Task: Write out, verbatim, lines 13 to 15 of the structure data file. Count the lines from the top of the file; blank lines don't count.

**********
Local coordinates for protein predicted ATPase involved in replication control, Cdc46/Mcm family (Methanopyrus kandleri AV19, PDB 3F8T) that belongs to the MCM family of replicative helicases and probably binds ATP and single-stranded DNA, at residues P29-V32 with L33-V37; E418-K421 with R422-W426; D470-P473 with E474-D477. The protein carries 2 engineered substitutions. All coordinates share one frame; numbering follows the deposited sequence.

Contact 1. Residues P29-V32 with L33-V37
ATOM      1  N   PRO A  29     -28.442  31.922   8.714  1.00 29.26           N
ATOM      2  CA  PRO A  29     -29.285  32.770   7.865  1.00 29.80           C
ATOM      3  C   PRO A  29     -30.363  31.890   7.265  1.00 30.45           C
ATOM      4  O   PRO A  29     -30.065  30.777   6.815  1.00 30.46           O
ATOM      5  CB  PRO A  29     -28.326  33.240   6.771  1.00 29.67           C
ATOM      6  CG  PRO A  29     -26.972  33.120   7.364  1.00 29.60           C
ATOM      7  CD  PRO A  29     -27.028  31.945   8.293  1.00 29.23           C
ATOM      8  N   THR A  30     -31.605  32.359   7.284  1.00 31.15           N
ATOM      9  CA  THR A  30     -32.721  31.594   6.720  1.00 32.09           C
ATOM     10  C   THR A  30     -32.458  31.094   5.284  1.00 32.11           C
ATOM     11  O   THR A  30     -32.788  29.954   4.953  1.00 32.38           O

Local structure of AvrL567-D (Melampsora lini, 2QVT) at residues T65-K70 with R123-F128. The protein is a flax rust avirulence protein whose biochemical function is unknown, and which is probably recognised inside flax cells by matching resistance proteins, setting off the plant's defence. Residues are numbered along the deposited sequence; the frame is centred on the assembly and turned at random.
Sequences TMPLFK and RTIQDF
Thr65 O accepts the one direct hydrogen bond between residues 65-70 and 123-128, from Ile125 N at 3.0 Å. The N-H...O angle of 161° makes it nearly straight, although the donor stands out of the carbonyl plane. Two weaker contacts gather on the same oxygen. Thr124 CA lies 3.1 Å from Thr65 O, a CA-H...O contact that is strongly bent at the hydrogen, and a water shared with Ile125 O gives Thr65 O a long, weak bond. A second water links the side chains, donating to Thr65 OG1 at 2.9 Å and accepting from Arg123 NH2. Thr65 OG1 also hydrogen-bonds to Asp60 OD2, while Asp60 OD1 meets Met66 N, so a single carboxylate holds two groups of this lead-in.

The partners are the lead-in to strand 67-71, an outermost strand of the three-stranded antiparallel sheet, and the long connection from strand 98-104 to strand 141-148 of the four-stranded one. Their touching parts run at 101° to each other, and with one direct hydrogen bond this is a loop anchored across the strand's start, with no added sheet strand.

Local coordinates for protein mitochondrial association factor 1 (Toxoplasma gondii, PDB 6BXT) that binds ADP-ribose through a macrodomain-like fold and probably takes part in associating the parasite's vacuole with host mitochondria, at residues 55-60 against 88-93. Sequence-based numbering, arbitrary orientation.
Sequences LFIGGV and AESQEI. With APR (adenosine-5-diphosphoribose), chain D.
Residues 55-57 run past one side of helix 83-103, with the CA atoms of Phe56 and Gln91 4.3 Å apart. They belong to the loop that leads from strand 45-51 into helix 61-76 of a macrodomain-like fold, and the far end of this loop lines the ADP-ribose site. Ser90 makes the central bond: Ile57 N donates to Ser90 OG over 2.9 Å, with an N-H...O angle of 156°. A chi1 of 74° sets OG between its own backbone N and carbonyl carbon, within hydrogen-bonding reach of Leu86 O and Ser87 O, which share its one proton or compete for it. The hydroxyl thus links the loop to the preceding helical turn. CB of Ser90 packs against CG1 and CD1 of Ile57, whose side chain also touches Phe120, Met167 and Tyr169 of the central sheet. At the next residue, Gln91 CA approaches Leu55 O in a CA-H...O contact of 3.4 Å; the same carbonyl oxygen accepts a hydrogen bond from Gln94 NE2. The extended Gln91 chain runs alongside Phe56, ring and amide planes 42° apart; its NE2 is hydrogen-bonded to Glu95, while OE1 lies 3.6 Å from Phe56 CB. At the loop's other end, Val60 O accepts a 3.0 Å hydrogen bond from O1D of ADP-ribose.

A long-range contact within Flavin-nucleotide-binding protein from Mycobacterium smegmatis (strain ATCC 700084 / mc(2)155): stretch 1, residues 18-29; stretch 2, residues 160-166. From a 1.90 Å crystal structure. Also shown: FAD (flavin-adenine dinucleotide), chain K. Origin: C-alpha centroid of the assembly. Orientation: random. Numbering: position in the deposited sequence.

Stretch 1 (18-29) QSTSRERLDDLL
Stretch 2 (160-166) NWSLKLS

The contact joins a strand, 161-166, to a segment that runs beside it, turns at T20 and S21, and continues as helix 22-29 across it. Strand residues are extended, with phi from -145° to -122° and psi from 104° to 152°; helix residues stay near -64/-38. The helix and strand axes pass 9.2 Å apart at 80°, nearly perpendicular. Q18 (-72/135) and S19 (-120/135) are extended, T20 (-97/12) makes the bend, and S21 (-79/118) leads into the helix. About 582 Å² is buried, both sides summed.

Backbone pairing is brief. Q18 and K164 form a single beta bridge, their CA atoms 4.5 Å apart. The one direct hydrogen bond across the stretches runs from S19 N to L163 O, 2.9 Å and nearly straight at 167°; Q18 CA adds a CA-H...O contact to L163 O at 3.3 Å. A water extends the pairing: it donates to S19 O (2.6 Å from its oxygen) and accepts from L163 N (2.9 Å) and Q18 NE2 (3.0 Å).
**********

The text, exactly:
ATOM     11  O   THR A  30     -32.788  29.954   4.953  1.00 32.38           O

Local structure of AvrL567-D (Melampsora lini, 2QVT) at residues T65-K70 with R123-F128. The protein is a flax rust avirulence protein whose biochemical function is unknown, and which is probably recognised inside flax cells by matching resistance proteins, setting off the plant's defence. Residues are numbered along the deposited sequence; the frame is centred on the assembly and turned at random.
Sequences TMPLFK and RTIQDF